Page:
- R v Carroll, 1995 CanLII 1123 (BC CA), per Donald JA
- R v Abouabdellah, 1996 CanLII 6502 (QC CA), per curiam
- R v Roberts, 2004 SKCA 153 (CanLII), per curiam
- R v Elsharawy, 1997 CanLII 14708 (NL CA), (1997), 119 CCC (3d) 565 (N.L.C.A.), per Green JA, at para 3
- R v Relph, 1991 CanLII 1236 (BC CA),  BCJ No. 298 (BCCA), per Locke JA at 12
Not contrary to public interest
The concern of this inquiry is whether the consequences of the conviction (either real or potential) upon the particular individual outweighs the value of the stigma.
The factors to determine the "public interest" and the weight "will vary depending on the circumstances of the offence and of the offender".
The "public interest" includes "a consideration of the principle of general deterrence with attention being paid to the gravity of the offence, its incidence in the community, public attitudes towards it and public confidence in the effective enforcement of the criminal law."
The second factor considers:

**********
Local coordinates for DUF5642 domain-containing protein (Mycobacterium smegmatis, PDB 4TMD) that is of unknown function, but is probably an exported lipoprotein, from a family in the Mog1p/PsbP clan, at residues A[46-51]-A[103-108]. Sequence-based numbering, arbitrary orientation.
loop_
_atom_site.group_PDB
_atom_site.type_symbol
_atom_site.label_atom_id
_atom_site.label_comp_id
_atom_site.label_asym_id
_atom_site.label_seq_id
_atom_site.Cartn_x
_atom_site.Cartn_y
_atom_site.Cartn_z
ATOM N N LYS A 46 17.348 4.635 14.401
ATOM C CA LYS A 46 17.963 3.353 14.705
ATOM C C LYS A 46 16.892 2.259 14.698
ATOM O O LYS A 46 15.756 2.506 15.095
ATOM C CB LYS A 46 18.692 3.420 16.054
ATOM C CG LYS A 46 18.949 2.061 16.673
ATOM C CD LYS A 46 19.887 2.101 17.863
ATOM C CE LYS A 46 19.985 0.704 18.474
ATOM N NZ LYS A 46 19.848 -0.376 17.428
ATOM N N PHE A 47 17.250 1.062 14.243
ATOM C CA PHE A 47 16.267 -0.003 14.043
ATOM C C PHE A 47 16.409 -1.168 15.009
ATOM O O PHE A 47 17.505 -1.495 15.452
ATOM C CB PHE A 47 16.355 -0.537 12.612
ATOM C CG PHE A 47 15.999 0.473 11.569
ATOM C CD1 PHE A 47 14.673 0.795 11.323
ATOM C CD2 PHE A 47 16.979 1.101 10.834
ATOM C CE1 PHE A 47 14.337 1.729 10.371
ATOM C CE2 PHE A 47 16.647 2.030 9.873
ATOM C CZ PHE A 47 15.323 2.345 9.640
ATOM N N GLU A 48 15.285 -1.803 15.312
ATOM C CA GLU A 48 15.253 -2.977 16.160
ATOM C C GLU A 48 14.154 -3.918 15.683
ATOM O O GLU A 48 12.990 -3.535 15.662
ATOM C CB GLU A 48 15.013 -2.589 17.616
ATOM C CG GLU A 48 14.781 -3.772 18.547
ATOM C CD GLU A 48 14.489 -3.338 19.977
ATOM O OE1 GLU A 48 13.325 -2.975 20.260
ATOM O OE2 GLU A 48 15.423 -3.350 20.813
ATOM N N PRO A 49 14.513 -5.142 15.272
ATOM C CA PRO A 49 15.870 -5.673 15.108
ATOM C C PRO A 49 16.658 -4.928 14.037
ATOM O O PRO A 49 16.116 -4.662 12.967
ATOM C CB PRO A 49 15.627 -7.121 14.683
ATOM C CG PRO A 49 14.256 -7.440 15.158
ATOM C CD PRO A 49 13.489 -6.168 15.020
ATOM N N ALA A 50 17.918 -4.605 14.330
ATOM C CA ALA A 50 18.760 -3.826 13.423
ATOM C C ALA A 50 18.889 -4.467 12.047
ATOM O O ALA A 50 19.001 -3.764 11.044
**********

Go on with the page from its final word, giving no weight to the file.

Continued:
- the gravity of the offence;
- the frequency/prevalence of the offence in the community
- the public attitudes to the offence
- amount of planning of the offence
- value of property (if property-related offence)
- whether there was personal gain from the offence
- the effect on the public confidence in the law
It is not necessary that the offence be trivial to not be contrary to the public interest.
R v D'Eon, 2011 NSSC 330 (CanLII), per LeBlanc J, at paras 18 to 25
R v Sellars, 2013 NSCA 129 (CanLII), per Beveridge JA, at para 27
- Manson, The Law of Sentencing, at p. 211
Sellars, supra, at para 37
R v Elsharawy,  N.J. No. 249, 1997 CanLII 14708 (NL CA), per Green JA, at para 3
See R v Fallofield (1973), 13 CCC (2d) 450 (BCCA), 1973 CanLII 1412 (BC CA), per curiam
R v Waters, 1990 CanLII 7561 (SK QB), (1990), 54 CCC (3d) 40 (Sask. QB), per Wedge JA
R v MacFarlane, 1976 ALTASCAD 6 (CanLII), (1976) 3 Alta LR (2d) 341, per curiam
R v Sanchez-Pino, 1973 CanLII 794 (ON CA), per Arnup JA, at para 19 ("must consider all of the circumstances of the accused, and the nature and circumstances of the offence, against the background of proper law enforcement in the community, and the general criteria")
Sellars, supra, at paras 34 and 38
Snachez-Pino, supra, at para 18
Cases for a variety of offences have been considered:
- possession of a weapon for a dangerous purpose (s.88)
- break and enter
- possession of marijuana (4(1))
- theft under $5,000 
Factors such as the accused's immigration status are valid considerations but are not determinative.